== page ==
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I tie the ribbon in a foolish way. I always have. The way I've done it since childhood was ridiculously simple: a knot followed by two "bunny ears" that were knotted. Ghaleon always tried to teach me the proper way to make a bow so that it would hold but that never seemed to matter since I was never a particularly active child.

I find myself missing those times. I also find it difficult to reconcile Ghaleon's history. He has gone through a full circle in his actions that has included a rest of 1000 years. I can barely fathom it and he, too, has trouble seeing me as I am now and not the sixteen year old girl on the cusp of womanhood I was almost eight years ago. In his mind, it was not as long ago that he savored "the delicious fragility of this travesty," as he might put it, that was Alex fulfilling the role of Dragonmaster that, perhaps, always belonged to Dyne in Ghaleon's mind.

And though I, too, found it incredible on the opposite end of the spectrum, I think it's hard for me to imagine a Dragonmaster coming after Alex. It's hard to imagine needing one. But perhaps these are my words as a mother.

I hold my infant son in my arms, amazed by the fact that I was carrying him at this time last year, and the idea of him becoming a Dragonmaster is a lance in my heart. I find myself wondering if Ghaleon had felt that way about us deep down. I remember well how he would read to me, the superb acting. There was no mistake; he played the villain to the hilt. But his true desire was a better world for us. His means were most foul and he knew others would try to stop him, the reason why he incapacitated Master Mel and my mother. Perhaps he didn't expect the "fragile" children who opposed him.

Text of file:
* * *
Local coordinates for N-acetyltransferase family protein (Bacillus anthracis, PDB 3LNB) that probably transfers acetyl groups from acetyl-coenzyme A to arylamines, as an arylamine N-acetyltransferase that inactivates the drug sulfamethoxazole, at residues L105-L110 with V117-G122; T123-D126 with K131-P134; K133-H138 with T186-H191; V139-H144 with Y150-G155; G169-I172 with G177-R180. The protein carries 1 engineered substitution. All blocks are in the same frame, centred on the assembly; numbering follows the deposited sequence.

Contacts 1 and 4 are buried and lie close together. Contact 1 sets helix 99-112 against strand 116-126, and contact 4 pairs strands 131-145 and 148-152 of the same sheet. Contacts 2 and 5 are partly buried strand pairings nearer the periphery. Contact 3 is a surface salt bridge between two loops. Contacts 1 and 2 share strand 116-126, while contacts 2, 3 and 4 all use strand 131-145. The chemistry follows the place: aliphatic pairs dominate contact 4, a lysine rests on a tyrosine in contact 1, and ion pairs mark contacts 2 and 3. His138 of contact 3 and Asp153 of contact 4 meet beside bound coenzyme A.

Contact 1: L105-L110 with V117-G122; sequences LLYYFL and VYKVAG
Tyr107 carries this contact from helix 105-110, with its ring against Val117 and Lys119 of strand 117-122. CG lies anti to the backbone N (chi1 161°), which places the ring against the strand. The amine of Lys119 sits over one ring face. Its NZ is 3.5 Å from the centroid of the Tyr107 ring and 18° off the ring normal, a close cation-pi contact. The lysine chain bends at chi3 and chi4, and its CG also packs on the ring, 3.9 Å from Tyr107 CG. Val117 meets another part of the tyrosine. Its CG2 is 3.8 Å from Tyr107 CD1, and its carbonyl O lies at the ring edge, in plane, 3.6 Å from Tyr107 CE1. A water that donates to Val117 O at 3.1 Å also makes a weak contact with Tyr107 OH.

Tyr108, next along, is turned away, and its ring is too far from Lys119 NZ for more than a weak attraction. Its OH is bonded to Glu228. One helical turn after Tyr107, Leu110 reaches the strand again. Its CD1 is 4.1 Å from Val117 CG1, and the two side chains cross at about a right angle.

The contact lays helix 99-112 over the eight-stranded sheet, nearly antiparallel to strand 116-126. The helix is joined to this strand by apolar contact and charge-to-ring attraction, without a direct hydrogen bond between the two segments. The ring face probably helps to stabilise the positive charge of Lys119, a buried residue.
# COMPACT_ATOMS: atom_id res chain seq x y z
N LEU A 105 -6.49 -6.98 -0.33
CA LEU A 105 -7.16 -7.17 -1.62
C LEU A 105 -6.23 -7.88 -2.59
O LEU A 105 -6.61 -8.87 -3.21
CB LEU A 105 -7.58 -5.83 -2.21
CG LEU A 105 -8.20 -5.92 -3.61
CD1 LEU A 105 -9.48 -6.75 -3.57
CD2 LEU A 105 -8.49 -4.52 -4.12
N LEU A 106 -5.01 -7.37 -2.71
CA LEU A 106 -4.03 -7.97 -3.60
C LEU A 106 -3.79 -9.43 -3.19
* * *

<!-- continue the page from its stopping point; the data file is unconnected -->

Even after his defeat, I have been considered a fragile thing. Now that I have a child, one who truly IS fragile, I understand that much more. I'm not sure I will ever be able to think of him as anything other than my baby. The very idea that he might one day oppose me (as all teenagers must, though hopefully not to the extreme as my own adolescent perils) is heartrending.

And that is what Ghaleon was faced with in his last months of his first, true life.

I don't regret stopping him but I regret causing that sort of pain in the process. I am surprised that he doesn't hold it against me, just as he is surprised that I can still remember that he is not a monster but a man.

Perhaps one day I will be able to silence my mind in his presence. Remember things only as they were before as we both so hope. I will never forget what he did nor should I forget. But with the battle won and peace left in its wake, maybe there will come a time for the three of us. A time and place for lighter hearts, where we still laugh and wish.


lean, curious
Mia Malfoy-Ausa

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